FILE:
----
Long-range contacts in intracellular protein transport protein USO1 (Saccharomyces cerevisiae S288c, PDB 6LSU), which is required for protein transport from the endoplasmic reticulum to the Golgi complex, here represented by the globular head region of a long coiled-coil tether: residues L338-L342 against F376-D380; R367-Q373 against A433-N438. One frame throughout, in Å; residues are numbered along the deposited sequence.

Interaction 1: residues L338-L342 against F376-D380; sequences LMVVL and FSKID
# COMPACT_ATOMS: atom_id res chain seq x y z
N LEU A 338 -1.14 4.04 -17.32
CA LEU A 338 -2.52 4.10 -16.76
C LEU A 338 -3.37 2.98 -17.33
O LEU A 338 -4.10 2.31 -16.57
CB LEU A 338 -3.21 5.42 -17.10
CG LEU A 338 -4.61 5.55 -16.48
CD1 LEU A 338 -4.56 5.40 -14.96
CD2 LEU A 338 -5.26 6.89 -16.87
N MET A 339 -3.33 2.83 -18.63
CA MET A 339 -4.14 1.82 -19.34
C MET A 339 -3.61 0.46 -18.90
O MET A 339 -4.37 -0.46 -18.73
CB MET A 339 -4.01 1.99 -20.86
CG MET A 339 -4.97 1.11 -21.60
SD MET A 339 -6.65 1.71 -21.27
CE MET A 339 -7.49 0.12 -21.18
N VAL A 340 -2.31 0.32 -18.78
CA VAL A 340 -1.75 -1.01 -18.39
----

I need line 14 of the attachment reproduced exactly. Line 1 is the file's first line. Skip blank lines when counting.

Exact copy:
C MET A 339 -3.61 0.46 -18.90